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Saving for retirement: what’s the magic number

The fact is, most of us are simply not saving enough to enjoy a similar lifestyle to our working days in retirement. A ‘retirement reality’ report from insurer Aviva shows that nearly 1 in 4 employees believe that retirement will be a financial struggle.

There are plenty of legitimate reasons why we don’t save enough – more immediate financial concerns will naturally take priority. You can’t save for tomorrow, for example, if it means forgoing your mortgage payments today. A lack of financial education also plays a big role. 85% of young adults, when surveyed, revealed that they wish they had been taught more about finance management through their school and university careers.

The Government’s auto-enrolment workers’ pension initiative has helped and there are around 1 million people saving for their retirement for the first time ever, as a result, but how do the numbers add up? The minimum auto-enrolment contribution rate is 5% of annual income, and despite more than half of workers believing this is the recommended rate of saving, it’s far from it. The generally accepted figure among experts, if you wish to maintain a similar lifestyle in retirement, is a contribution equal to 13% of your annual income. Some of this deficit will be made up by employer’s pension contributions, however, we’re still looking at a wide gulf between actual savings and those that are required.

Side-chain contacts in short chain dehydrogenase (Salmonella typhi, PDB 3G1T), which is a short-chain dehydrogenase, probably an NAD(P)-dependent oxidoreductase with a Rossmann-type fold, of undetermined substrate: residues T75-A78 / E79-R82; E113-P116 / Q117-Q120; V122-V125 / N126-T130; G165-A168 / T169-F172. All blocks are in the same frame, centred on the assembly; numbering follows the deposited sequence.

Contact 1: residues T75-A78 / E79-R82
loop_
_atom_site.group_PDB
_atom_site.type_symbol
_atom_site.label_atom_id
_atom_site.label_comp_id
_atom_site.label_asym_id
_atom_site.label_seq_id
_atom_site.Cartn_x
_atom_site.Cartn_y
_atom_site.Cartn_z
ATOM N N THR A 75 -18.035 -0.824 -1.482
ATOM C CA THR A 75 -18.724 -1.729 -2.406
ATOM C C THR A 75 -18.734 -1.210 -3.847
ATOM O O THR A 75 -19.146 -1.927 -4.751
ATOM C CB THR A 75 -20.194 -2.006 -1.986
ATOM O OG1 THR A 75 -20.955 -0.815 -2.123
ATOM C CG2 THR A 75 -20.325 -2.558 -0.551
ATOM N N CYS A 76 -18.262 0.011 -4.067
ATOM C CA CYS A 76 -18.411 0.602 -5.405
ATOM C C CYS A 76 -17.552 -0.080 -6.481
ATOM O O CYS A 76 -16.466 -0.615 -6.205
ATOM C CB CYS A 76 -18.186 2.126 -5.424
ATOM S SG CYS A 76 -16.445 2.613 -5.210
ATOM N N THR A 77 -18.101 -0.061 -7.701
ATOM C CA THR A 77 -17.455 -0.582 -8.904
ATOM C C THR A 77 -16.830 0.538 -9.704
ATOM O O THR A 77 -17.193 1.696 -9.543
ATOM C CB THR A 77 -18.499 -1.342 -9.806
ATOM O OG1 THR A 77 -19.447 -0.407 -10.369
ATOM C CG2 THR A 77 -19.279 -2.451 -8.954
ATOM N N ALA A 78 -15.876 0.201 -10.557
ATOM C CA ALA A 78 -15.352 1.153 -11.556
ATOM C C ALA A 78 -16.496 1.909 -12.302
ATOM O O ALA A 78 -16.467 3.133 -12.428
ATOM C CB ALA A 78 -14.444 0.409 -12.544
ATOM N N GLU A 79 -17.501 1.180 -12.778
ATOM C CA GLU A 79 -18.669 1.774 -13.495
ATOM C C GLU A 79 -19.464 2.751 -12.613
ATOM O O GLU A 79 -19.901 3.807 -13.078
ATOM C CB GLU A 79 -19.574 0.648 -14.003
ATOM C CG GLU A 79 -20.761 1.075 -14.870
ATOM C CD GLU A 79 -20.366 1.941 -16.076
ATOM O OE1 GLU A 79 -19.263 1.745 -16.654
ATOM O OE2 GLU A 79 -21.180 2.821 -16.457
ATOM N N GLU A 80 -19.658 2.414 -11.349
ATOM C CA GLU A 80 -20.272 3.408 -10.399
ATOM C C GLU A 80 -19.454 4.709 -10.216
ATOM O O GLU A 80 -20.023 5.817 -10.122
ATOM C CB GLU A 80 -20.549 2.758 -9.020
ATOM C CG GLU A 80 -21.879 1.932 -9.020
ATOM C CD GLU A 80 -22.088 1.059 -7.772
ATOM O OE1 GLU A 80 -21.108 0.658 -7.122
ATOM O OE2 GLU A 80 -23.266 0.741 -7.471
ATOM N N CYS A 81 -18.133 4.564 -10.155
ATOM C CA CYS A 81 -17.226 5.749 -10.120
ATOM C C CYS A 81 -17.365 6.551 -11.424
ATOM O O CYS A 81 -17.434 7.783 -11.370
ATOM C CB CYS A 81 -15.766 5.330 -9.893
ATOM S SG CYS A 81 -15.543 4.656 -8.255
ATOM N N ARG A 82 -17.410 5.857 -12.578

Investment house, Fidelity, has devised a system it calls the ‘Power of Seven’, consisting of a number of savings goals. Ultimately, it suggests that to comfortably retire at 68, you should have saved the equivalent of 7 times your annual household income. So if you were to retire with a household income of £50,000, you’d want a pension pot saved of £350,000. The exact figures will differ from case to case, so it’s recommended to use an online pension calculator to understand your personal situation and check it regularly to keep yourself updated.

There are steps you can take to bolster your pension pot. It’s down to you to take responsibility for your finances, and even small steps like being a member of the works pension scheme and using tax friendly Savings Accounts can be helpful. If you receive a pay increase, perhaps allocate half of it to your savings or investments and enjoy the other half now. As tempting as it can be, it’s important to foster self control to turn down opportunities for frivolous spending – think about tomorrow and give yourself more options in your golden years.

Sources
https://www.thisismoney.co.uk/money/pensions/article-6449851/How-need-squirrel-away-golden-retirement.html

Pension drawdown in an era of long life expectancies

Pension drawdown in an era of long life expectancies

Retirement planning means taking into account a whole host of factors. You have to navigate tough questions like, ‘What will the impact of inflation be?’ or ‘When will interest rates start to creep up?’

As well as these, there is another question that must be considered: ‘How long will you live?’

This question is unanswerable but figures suggest that some pensioners might be getting this figure very wrong when it comes to drawdown. Many are running the risk that their retirement pot kicks the bucket before they do.